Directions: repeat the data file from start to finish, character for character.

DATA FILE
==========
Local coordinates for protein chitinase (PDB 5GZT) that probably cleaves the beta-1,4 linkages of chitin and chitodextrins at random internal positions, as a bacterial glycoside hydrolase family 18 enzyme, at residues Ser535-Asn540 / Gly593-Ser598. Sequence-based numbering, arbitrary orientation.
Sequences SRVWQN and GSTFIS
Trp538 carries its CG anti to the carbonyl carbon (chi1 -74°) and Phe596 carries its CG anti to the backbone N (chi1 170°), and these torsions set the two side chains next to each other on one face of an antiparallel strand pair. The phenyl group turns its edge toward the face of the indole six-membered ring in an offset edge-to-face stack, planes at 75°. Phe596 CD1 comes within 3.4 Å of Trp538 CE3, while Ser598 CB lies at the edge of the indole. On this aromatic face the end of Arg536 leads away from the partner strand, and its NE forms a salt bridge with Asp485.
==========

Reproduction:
Local coordinates for protein chitinase (PDB 5GZT) that probably cleaves the beta-1,4 linkages of chitin and chitodextrins at random internal positions, as a bacterial glycoside hydrolase family 18 enzyme, at residues Ser535-Asn540 / Gly593-Ser598. Sequence-based numbering, arbitrary orientation.
Sequences SRVWQN and GSTFIS
Trp538 carries its CG anti to the carbonyl carbon (chi1 -74°) and Phe596 carries its CG anti to the backbone N (chi1 170°), and these torsions set the two side chains next to each other on one face of an antiparallel strand pair. The phenyl group turns its edge toward the face of the indole six-membered ring in an offset edge-to-face stack, planes at 75°. Phe596 CD1 comes within 3.4 Å of Trp538 CE3, while Ser598 CB lies at the edge of the indole. On this aromatic face the end of Arg536 leads away from the partner strand, and its NE forms a salt bridge with Asp485.